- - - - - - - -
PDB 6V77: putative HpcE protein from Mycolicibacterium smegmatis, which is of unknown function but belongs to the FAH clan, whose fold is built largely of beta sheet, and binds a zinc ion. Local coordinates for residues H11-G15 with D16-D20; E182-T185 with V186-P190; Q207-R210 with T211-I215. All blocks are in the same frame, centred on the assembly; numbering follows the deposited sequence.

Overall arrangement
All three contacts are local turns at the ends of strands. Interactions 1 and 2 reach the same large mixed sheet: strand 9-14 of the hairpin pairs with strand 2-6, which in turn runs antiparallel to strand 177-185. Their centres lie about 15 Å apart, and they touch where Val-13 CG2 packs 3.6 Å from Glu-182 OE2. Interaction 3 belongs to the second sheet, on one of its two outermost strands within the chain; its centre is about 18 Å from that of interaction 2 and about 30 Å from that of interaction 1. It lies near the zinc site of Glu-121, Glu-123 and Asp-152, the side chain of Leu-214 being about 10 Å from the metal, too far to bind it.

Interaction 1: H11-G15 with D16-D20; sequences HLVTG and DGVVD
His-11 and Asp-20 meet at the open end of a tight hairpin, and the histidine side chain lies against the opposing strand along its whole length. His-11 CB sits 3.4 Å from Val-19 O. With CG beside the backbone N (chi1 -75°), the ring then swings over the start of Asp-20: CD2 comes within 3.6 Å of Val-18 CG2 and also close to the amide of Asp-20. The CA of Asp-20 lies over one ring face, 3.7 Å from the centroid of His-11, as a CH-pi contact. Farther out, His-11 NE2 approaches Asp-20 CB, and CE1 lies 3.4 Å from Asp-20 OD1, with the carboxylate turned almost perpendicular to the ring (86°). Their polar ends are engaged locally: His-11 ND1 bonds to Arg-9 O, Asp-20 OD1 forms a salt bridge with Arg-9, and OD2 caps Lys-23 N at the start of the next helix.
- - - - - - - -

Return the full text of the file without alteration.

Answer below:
PDB 6V77: putative HpcE protein from Mycolicibacterium smegmatis, which is of unknown function but belongs to the FAH clan, whose fold is built largely of beta sheet, and binds a zinc ion. Local coordinates for residues H11-G15 with D16-D20; E182-T185 with V186-P190; Q207-R210 with T211-I215. All blocks are in the same frame, centred on the assembly; numbering follows the deposited sequence.

Overall arrangement
All three contacts are local turns at the ends of strands. Interactions 1 and 2 reach the same large mixed sheet: strand 9-14 of the hairpin pairs with strand 2-6, which in turn runs antiparallel to strand 177-185. Their centres lie about 15 Å apart, and they touch where Val-13 CG2 packs 3.6 Å from Glu-182 OE2. Interaction 3 belongs to the second sheet, on one of its two outermost strands within the chain; its centre is about 18 Å from that of interaction 2 and about 30 Å from that of interaction 1. It lies near the zinc site of Glu-121, Glu-123 and Asp-152, the side chain of Leu-214 being about 10 Å from the metal, too far to bind it.

Interaction 1: H11-G15 with D16-D20; sequences HLVTG and DGVVD
His-11 and Asp-20 meet at the open end of a tight hairpin, and the histidine side chain lies against the opposing strand along its whole length. His-11 CB sits 3.4 Å from Val-19 O. With CG beside the backbone N (chi1 -75°), the ring then swings over the start of Asp-20: CD2 comes within 3.6 Å of Val-18 CG2 and also close to the amide of Asp-20. The CA of Asp-20 lies over one ring face, 3.7 Å from the centroid of His-11, as a CH-pi contact. Farther out, His-11 NE2 approaches Asp-20 CB, and CE1 lies 3.4 Å from Asp-20 OD1, with the carboxylate turned almost perpendicular to the ring (86°). Their polar ends are engaged locally: His-11 ND1 bonds to Arg-9 O, Asp-20 OD1 forms a salt bridge with Arg-9, and OD2 caps Lys-23 N at the start of the next helix.